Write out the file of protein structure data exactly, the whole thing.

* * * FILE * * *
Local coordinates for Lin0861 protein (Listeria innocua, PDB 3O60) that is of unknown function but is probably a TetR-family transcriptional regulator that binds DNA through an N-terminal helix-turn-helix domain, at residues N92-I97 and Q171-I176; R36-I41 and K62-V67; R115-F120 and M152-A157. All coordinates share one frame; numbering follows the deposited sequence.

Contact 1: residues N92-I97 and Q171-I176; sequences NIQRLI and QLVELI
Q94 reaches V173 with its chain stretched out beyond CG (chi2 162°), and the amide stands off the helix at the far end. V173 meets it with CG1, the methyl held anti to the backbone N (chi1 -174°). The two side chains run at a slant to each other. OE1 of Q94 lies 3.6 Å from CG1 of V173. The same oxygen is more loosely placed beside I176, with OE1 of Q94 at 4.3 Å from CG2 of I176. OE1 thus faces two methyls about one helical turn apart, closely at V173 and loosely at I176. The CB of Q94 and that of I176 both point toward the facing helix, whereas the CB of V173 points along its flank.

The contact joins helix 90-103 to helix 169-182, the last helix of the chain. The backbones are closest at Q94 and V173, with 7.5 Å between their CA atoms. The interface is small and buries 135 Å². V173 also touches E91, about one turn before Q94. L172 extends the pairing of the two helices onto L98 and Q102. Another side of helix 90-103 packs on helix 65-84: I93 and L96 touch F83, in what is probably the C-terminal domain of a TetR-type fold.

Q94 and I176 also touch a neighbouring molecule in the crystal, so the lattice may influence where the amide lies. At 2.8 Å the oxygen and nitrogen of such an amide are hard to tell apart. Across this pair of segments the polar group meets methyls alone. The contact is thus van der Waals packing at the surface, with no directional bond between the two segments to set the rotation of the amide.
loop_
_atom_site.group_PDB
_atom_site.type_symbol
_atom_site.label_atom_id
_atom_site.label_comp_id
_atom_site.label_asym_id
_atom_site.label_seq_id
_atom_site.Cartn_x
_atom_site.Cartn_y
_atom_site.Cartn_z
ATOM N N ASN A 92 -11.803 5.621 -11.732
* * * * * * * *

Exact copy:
Local coordinates for Lin0861 protein (Listeria innocua, PDB 3O60) that is of unknown function but is probably a TetR-family transcriptional regulator that binds DNA through an N-terminal helix-turn-helix domain, at residues N92-I97 and Q171-I176; R36-I41 and K62-V67; R115-F120 and M152-A157. All coordinates share one frame; numbering follows the deposited sequence.

Contact 1: residues N92-I97 and Q171-I176; sequences NIQRLI and QLVELI
Q94 reaches V173 with its chain stretched out beyond CG (chi2 162°), and the amide stands off the helix at the far end. V173 meets it with CG1, the methyl held anti to the backbone N (chi1 -174°). The two side chains run at a slant to each other. OE1 of Q94 lies 3.6 Å from CG1 of V173. The same oxygen is more loosely placed beside I176, with OE1 of Q94 at 4.3 Å from CG2 of I176. OE1 thus faces two methyls about one helical turn apart, closely at V173 and loosely at I176. The CB of Q94 and that of I176 both point toward the facing helix, whereas the CB of V173 points along its flank.

The contact joins helix 90-103 to helix 169-182, the last helix of the chain. The backbones are closest at Q94 and V173, with 7.5 Å between their CA atoms. The interface is small and buries 135 Å². V173 also touches E91, about one turn before Q94. L172 extends the pairing of the two helices onto L98 and Q102. Another side of helix 90-103 packs on helix 65-84: I93 and L96 touch F83, in what is probably the C-terminal domain of a TetR-type fold.

Q94 and I176 also touch a neighbouring molecule in the crystal, so the lattice may influence where the amide lies. At 2.8 Å the oxygen and nitrogen of such an amide are hard to tell apart. Across this pair of segments the polar group meets methyls alone. The contact is thus van der Waals packing at the surface, with no directional bond between the two segments to set the rotation of the amide.
loop_
_atom_site.group_PDB
_atom_site.type_symbol
_atom_site.label_atom_id
_atom_site.label_comp_id
_atom_site.label_asym_id
_atom_site.label_seq_id
_atom_site.Cartn_x
_atom_site.Cartn_y
_atom_site.Cartn_z
ATOM N N ASN A 92 -11.803 5.621 -11.732